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Inflation in Turkey rises to around 83 percent

2022-10-03T17:01:38.299Z

Food prices almost doubled in September compared to the previous year: The price increases under Turkish President Erdoğan are becoming more and more extreme.



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Turkish President Recep Tayyip Erdoğan

Photo: Adem Altan / AFP

High inflation in Turkey continues to rise.

In September, consumer prices were 83.5 percent higher than a year earlier.

This is reported by the national statistical office in Ankara.

Analysts had even expected a slightly higher inflation rate.

Inflation had already amounted to around 80 percent in the previous month.

On a monthly basis, consumer prices rose by a good three percent in September.

The development of food prices, which hits financially weak households hard, is particularly strong.

They have increased by a good 93 percent.

The producer prices show how strong the price pressure is on the upstream economic levels.

In September they rose by around 151 percent compared to the same month last year.

Producer prices are therefore more than twice as high as a year ago.

Producer prices affect the consumer's cost of living indirectly and with a time lag.

The high inflation is driven by several factors.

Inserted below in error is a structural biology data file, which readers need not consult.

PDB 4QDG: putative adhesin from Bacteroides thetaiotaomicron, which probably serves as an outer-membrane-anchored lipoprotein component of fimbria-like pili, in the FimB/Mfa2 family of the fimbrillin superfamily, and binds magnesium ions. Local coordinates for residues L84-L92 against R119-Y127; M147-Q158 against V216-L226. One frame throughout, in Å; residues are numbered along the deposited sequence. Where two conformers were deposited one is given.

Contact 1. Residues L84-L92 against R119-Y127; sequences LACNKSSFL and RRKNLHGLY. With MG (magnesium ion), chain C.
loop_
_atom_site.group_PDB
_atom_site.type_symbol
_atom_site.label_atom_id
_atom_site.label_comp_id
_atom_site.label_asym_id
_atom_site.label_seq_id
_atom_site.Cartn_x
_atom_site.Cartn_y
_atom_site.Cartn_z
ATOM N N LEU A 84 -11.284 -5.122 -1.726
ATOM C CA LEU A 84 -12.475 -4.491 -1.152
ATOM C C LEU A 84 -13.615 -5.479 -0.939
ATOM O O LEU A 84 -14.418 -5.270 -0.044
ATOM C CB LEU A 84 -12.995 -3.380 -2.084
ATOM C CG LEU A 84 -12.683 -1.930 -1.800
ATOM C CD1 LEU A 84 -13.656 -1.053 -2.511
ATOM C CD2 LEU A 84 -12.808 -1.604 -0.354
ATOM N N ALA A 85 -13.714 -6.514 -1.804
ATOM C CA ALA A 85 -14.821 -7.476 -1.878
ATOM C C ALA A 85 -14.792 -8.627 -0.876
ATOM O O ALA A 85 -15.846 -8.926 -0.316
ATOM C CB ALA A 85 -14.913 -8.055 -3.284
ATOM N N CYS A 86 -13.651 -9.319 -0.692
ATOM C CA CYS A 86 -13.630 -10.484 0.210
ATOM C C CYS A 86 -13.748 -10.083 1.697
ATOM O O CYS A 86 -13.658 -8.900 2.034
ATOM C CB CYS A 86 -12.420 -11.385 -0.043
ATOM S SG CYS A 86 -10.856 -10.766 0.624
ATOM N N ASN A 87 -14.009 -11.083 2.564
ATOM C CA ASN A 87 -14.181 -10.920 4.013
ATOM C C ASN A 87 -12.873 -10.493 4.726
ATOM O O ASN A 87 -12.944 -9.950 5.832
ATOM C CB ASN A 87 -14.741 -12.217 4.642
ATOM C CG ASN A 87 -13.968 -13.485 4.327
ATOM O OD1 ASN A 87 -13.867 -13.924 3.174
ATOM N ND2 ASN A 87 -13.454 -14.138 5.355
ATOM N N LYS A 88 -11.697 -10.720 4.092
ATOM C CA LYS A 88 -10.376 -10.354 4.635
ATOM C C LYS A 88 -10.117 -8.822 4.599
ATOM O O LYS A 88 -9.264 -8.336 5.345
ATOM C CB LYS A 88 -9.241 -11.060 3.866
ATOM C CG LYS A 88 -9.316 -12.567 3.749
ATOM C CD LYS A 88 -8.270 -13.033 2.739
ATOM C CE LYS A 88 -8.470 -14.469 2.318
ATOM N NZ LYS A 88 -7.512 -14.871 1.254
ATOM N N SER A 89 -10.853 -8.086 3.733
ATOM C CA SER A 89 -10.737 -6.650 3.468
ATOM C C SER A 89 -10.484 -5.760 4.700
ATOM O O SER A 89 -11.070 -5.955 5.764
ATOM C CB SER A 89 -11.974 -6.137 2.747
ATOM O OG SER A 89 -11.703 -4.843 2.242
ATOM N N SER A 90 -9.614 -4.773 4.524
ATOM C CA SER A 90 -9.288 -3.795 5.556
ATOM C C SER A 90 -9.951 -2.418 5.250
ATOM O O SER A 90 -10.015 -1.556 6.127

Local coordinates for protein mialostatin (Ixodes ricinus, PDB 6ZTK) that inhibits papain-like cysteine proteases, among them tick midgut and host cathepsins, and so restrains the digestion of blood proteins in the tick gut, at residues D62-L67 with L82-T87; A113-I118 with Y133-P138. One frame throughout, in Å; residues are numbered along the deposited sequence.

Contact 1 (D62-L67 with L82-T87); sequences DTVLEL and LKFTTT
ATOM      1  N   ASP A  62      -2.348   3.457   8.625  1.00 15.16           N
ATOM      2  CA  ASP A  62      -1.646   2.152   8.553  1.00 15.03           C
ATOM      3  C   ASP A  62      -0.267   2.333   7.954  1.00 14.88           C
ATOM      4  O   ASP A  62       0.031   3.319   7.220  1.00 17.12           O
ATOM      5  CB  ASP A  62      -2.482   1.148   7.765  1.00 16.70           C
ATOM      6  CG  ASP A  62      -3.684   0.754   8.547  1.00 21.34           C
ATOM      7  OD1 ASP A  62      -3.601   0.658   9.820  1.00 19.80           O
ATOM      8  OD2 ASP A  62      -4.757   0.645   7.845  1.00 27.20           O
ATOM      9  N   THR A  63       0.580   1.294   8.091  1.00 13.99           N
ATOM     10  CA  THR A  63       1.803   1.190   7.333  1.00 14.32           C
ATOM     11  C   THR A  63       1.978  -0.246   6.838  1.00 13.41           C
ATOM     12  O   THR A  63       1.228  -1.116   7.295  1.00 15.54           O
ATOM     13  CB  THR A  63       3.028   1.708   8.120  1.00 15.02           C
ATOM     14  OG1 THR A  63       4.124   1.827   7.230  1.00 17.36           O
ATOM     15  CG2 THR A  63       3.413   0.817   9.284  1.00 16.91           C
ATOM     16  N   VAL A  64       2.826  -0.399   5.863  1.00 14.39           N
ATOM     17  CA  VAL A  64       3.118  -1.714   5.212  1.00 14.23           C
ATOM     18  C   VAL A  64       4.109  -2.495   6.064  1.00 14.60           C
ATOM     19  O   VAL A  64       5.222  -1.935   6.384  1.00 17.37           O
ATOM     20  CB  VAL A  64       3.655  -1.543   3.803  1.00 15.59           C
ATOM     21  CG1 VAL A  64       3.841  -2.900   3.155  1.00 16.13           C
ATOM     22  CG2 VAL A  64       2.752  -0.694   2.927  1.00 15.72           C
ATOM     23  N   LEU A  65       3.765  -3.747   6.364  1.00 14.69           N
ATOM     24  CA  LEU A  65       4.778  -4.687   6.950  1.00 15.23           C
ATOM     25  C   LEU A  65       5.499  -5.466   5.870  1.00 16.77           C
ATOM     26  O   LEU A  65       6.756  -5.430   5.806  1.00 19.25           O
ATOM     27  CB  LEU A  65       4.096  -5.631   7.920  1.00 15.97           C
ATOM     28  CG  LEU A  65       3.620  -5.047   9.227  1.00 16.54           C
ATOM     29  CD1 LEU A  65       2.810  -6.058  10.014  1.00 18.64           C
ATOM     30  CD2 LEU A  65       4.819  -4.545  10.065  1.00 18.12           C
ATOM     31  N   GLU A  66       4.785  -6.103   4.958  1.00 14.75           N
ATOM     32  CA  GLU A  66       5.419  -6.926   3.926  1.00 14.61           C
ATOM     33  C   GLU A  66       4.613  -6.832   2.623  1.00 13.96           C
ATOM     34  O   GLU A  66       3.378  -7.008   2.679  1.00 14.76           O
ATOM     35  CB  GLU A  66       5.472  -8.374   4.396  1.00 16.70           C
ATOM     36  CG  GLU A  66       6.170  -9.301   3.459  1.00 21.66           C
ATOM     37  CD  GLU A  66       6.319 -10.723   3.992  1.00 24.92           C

The weak national currency, the lira, has been driving up prices for a long time since it makes goods imported into Turkey more expensive.

In addition, there are ongoing problems in the international supply chains, which make preliminary products more expensive.

In addition, the prices of energy and raw materials are rising, mainly because of the Russian war against Ukraine.

Central bank does not take countermeasures

In contrast to many other central banks, the Turkish central bank is not fighting the escalating inflation by raising interest rates.

In fact, it has recently lowered its key interest rate several times.

Experts recognize political pressure on the central bank in this behavior.

President Recep Tayyip Erdoğan is a declared opponent of high interest rates and recently called for further interest rate cuts.

At the end of the week, the rating agency S&P lowered the country's creditworthiness in view of the high inflation and the currency crisis.

The long-term foreign currency rating is no longer "B+" but "B".

As a result, Turkey is slipping deeper and deeper into the junk area, in which investments are considered highly speculative.

The US agency announced on Friday that the outlook was stable.

mamk/dpa-AFX/Reuters

Source: spiegel

All business articles on 2022-10-03

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